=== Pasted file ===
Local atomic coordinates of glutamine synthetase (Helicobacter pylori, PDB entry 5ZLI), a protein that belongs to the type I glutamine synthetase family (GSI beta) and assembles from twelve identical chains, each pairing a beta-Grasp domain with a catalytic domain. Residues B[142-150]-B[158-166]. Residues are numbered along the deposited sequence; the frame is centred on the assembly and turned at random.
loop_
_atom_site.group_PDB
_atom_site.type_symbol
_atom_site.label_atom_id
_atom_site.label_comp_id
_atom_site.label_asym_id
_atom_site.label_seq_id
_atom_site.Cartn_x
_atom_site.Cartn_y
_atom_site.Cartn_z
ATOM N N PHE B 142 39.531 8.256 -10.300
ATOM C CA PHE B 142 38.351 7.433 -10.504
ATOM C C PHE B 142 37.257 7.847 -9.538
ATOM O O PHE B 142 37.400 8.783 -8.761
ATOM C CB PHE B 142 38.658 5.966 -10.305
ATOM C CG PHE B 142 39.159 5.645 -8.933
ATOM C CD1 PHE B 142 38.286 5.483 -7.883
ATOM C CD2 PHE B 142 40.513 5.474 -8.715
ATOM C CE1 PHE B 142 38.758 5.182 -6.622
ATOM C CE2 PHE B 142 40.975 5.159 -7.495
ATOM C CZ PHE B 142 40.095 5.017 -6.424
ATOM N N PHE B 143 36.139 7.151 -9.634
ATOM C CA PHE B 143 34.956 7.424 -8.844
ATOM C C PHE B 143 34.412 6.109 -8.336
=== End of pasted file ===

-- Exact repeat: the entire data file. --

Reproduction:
Local atomic coordinates of glutamine synthetase (Helicobacter pylori, PDB entry 5ZLI), a protein that belongs to the type I glutamine synthetase family (GSI beta) and assembles from twelve identical chains, each pairing a beta-Grasp domain with a catalytic domain. Residues B[142-150]-B[158-166]. Residues are numbered along the deposited sequence; the frame is centred on the assembly and turned at random.
loop_
_atom_site.group_PDB
_atom_site.type_symbol
_atom_site.label_atom_id
_atom_site.label_comp_id
_atom_site.label_asym_id
_atom_site.label_seq_id
_atom_site.Cartn_x
_atom_site.Cartn_y
_atom_site.Cartn_z
ATOM N N PHE B 142 39.531 8.256 -10.300
ATOM C CA PHE B 142 38.351 7.433 -10.504
ATOM C C PHE B 142 37.257 7.847 -9.538
ATOM O O PHE B 142 37.400 8.783 -8.761
ATOM C CB PHE B 142 38.658 5.966 -10.305
ATOM C CG PHE B 142 39.159 5.645 -8.933
ATOM C CD1 PHE B 142 38.286 5.483 -7.883
ATOM C CD2 PHE B 142 40.513 5.474 -8.715
ATOM C CE1 PHE B 142 38.758 5.182 -6.622
ATOM C CE2 PHE B 142 40.975 5.159 -7.495
ATOM C CZ PHE B 142 40.095 5.017 -6.424
ATOM N N PHE B 143 36.139 7.151 -9.634
ATOM C CA PHE B 143 34.956 7.424 -8.844
ATOM C C PHE B 143 34.412 6.109 -8.336